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Christopher Burgess
Contributing Writer

Iran targeting international IP for theft and extortion

News Analysis
Nov 27, 20174 mins
Data BreachHackingInternet Security

Iranian hackers with government connections continue to target western intellectual property.

The U.S. Department of Justice indicted Behzad Mesri, aka Skote Vahshat, on charges of hacking into HBO and stealing Game of Thrones episodes. Following the theft of the unaired episodes, Mesri allegedly attempted to extort HBO for $6 million in Bitcoin.

Mesri, whose face now graces an FBI Wanted Poster, is not in custody. Apparently, he is well known to the FBI, which stated, Mesri had “previously hacked computer systems for the Iranian military.”

behzad mesri fbi wanted poster FBI

More specifically, Mesri is known to have successfully “conduct computer network attacks that targeted military systems, nuclear software system, and Israeli infrastructure.” The DOJ also says Mesri, using his alias Skote Vahshat, has been a member of the Iranian hacking group, Turk Black Hat security team, which conducted “hundreds of website defacements.”

‘We must defend our technology from Iran’

While the theft of HBO’s intellectual property may not rise to the level of a national security issue, Check Point chairman Marius Nacht warned at a recent Ernst & Young Journey Conference that Iran (and North Korea) are a threat and must be addressed at the national level, and “we must defend our technology from Iran.” Specifically, Nacht noted that if important national assets are not protected, they will be exploited by these countries and used to compete against the U.S. and Israel.

While Nacht was speaking in broad terms, he is correct, as we have seen Iran’s espionage capabilities have a powerful bite, with hackers from the Iranian Islamic Revolutionary Guard Force (IRGC) having successfully targeted the U.S. financial systems and the SCADA network of a New York dam.

Iran’s been busy bypassing technology embargos

Iran has successfully used a circuitous methodology to bypass the current technology embargos by creating or employing companies to act as middle men in their acquisition chain.

The Minnesota Star Tribune tells us of a Minnesota firm that was tricked into illegal shipments of “dual use” technology, “which can be used in civilian products or in weapons guidance systems that would fall under the international export controls.” The Minnesota firm sent the technology to a Malaysian company, Green Wave Telecommunication, which was acting as a procurement agent for the Iranian government.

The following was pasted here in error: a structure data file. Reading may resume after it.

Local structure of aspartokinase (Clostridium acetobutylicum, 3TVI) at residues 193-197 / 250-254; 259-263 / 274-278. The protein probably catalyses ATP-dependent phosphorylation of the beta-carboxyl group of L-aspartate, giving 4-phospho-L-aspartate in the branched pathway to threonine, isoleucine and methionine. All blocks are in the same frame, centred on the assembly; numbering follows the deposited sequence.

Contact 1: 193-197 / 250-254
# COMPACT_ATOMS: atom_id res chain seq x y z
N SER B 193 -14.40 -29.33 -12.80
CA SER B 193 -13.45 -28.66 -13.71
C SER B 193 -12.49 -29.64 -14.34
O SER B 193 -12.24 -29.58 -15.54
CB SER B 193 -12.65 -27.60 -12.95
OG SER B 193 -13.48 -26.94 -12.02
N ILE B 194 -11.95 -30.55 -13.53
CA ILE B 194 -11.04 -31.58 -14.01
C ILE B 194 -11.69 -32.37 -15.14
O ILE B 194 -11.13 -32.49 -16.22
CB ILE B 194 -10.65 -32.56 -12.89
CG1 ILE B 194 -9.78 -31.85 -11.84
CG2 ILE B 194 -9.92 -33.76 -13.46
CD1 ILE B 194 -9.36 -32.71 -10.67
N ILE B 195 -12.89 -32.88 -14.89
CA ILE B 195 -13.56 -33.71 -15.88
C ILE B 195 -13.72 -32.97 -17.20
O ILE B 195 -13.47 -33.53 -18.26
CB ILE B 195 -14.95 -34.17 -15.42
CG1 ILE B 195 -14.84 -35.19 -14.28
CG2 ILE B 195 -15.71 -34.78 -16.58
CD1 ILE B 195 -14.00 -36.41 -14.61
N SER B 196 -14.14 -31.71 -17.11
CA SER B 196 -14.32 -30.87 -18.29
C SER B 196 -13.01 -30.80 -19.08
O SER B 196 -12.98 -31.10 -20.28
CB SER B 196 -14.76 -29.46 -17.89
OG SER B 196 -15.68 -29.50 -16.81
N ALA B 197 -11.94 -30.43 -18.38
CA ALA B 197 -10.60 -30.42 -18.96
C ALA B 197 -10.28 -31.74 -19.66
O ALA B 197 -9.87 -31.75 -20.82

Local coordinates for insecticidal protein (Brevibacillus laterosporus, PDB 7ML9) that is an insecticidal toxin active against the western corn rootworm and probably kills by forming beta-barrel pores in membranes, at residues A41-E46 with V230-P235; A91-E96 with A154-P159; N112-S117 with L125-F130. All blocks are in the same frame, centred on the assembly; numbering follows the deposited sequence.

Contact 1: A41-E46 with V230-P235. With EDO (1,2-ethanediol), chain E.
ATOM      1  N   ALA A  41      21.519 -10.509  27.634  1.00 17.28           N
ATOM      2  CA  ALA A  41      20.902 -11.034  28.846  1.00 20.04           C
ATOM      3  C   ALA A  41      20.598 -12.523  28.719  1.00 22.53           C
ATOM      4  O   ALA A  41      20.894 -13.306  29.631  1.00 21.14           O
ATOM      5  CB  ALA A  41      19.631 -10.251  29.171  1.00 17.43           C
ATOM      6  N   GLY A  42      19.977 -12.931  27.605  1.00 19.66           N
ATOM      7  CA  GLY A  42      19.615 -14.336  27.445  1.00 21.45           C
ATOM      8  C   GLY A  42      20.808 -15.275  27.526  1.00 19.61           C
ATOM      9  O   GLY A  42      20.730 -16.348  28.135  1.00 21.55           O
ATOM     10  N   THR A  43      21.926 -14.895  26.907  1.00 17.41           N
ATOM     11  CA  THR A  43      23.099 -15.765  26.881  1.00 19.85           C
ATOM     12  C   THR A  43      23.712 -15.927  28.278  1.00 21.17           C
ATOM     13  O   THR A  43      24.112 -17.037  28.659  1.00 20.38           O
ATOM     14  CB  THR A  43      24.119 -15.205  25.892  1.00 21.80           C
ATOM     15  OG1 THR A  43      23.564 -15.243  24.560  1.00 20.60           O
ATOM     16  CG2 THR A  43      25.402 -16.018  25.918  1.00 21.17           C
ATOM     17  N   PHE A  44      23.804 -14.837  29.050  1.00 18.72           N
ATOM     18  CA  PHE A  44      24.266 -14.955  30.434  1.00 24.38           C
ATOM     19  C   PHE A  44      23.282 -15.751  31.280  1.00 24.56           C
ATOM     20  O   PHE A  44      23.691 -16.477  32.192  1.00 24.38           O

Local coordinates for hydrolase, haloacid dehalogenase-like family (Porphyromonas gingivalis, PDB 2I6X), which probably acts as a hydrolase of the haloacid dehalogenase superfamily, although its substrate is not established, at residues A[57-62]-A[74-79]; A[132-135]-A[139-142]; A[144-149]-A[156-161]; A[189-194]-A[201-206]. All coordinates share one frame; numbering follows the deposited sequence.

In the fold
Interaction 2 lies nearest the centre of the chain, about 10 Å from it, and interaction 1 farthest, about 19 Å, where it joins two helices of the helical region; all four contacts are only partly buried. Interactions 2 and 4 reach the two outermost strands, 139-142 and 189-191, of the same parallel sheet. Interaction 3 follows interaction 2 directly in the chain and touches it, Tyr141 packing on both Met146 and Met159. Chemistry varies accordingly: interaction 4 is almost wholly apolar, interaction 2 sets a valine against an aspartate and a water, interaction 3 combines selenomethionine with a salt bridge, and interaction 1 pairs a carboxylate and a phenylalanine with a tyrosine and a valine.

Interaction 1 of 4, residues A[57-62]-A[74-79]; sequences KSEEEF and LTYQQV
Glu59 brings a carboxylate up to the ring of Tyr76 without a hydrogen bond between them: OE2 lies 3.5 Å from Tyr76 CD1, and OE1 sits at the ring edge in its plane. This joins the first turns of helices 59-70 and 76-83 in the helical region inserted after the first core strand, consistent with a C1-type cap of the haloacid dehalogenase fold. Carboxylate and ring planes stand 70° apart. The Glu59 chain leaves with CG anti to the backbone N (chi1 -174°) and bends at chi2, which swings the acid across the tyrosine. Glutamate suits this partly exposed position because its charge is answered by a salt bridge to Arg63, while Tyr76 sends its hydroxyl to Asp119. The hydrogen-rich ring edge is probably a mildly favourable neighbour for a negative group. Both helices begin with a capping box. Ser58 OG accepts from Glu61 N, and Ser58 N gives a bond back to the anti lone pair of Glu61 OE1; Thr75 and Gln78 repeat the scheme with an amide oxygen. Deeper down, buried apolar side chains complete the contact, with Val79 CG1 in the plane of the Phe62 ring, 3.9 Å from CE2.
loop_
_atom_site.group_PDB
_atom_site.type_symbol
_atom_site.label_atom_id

We have also seen, via the research provided by Secureworks Counter Threat Unit, the existence of the fake persona Mia Ash. Mia Ash created fake profiles on various social networks, including Facebook, DeviantArt and LinkedIn, for the express purpose of socially engineering information of interest from targets and delivering to the target’s systems a remote access trojan (RAT).

Secureworks noted that Mia Ash’s “connections” within LinkedIn matched many of Mia Ash’s “friends” on Facebook. She successfully used her “photography persona” to engender trust and credibility while targeting individuals in the U.S., Israel and Saudi Arabia, among others. These individuals worked in the oil/gas, healthcare, and aerospace industries. Secureworks attributes the creation of Mia Ash to COBALT GYPSY aka OilRig, an Iranian hacker group.

And finally, U.K. parliamentarians, including Prime Minister Theresa May, have been subjected to “brute force” attacks that successfully compromised 90 email accounts, according to the U.K.’s Telegraph. The Iranian hackers, believed to be members of Iran’s IRGC, attacked the email system, affecting a total of 9,000 accounts. The attackers “repeatedly probed ‘weak’ passwords” of the parliamentarians and their staff, and when successful, locked the user out of their own email accounts.

Iran a formidable adversary

Be it Game of Thrones or embargoed technology, there is no doubt that Nacht has it right: The Iranian threat is real. They have demonstratively shown their ability to penetrate and steal intellectual property from enterprises. Their hand in the financial world evidences their ability to move money as necessary. And finally, they have proven themselves adroit in the art of social engineering and the use of social networks to compromise and/or exploit individuals. Iran is after technology they can’t obtain legitimately due to sanctions, and your entity may be next.

Christopher Burgess
Contributing Writer

Christopher Burgess is a writer, speaker and commentator on security issues. He is a former senior security advisor to Cisco, and has also been a CEO/COO with various startups in the data and security spaces. He served 30+ years within the CIA which awarded him the Distinguished Career Intelligence Medal upon his retirement. Cisco gave him a stetson and a bottle of single-barrel Jack upon his retirement. Christopher co-authored the book, “Secrets Stolen, Fortunes Lost, Preventing Intellectual Property Theft and Economic Espionage in the 21st Century”. He also founded the non-profit, Senior Online Safety.

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